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Dad's Hawaiian shirts

Giving away the clothes didn't mean letting go of the memories they held.

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Aloha: A row of colorful Hawaiian shirts hangs in a closet.

Mark Thomson

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My dad, Russell Robbins, was one fun guy. Along with his compassion, intelligence, and thoughtfulness toward others, he had a fantastic sense of humor. He found joy in so many aspects of life. One thing he loved was his Hawaiian shirts. We lived in Hawaii for a year when I was young, and my dad was very happy there. As a lawyer, he enjoyed the relaxed dress code where he could show up to court in khaki pants and a Hawaiian button-down shirt.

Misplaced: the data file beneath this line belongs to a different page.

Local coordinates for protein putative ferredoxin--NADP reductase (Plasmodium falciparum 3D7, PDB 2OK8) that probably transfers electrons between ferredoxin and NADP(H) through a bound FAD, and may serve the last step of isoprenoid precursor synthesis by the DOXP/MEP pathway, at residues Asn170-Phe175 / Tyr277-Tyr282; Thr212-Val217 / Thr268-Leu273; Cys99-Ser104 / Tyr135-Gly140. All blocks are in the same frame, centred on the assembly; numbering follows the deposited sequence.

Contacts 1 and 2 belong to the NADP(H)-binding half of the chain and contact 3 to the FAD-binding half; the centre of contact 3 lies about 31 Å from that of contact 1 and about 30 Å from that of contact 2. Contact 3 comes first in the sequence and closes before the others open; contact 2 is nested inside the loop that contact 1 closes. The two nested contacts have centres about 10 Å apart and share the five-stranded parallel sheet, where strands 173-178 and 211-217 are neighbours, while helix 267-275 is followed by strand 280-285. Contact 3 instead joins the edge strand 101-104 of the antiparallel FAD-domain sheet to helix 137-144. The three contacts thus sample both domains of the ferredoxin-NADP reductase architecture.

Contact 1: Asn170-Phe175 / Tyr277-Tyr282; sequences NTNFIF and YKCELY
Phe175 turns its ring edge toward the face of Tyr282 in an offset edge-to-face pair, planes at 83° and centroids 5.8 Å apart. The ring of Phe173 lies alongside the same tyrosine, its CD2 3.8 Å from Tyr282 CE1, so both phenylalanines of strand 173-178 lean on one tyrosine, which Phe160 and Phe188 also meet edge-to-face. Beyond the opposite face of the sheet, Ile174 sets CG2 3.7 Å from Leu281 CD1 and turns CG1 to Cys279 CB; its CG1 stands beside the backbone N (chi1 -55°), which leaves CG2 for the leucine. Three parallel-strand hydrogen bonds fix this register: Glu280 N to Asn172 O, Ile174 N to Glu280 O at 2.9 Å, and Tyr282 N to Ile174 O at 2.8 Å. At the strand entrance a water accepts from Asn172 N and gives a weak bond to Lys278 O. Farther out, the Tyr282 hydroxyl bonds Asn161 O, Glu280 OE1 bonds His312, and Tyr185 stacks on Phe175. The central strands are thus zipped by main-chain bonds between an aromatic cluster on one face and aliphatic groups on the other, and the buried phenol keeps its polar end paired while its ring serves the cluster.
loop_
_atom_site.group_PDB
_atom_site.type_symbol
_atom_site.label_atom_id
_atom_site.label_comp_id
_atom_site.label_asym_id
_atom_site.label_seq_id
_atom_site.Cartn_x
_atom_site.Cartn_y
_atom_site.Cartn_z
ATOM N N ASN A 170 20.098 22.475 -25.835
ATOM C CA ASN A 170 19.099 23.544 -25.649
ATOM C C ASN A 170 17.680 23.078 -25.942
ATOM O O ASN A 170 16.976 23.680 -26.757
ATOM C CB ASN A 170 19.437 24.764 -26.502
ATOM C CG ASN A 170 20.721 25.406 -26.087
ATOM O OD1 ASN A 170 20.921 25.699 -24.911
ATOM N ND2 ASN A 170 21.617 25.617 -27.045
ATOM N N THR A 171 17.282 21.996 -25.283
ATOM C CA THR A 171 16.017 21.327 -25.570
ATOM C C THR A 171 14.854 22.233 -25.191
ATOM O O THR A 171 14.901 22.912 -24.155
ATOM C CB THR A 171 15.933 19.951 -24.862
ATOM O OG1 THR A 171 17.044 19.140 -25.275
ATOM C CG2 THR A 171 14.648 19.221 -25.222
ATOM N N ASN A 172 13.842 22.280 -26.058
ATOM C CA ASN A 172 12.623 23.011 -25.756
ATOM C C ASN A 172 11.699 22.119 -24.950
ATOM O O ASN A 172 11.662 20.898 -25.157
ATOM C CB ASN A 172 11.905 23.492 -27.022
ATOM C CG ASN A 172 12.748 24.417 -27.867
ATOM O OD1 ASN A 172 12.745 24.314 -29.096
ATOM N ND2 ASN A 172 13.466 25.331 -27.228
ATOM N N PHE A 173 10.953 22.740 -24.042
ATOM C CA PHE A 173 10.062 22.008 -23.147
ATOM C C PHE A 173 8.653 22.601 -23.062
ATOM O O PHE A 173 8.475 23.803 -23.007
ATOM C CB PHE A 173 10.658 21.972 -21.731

Even after we moved back to California, my dad continued to collect Hawaiian shirts. He observed the Hawaiian tradition of casual Fridays, referred to on the islands as "Aloha Friday." His shirts weren't tacky, either. They were colorful and fun but also tasteful. My personal favorite was his red shirt with sailboats on it, especially since sailing was another of his passions.

My dad passed on during the fall of my sophomore year in high school. That January, I flew to another state to visit a family for whom I had baby-sat since junior high. I had watched the two boys grow up, and I was very close to their mom, Sarah. I had also spent time with their dad, Carl, through my weekly baby-sitting and by spending a few weeks each summer with them at their cabin at Lake Tahoe.

It had been a rough couple of months for me since losing my dad. It was nice to visit their family and feel at home with them. Before I left, Carl pulled me aside. He told me that if I ever needed anything, I should never hesitate to call him. I was touched by his offer and felt strengthened knowing there was someone else supporting me.

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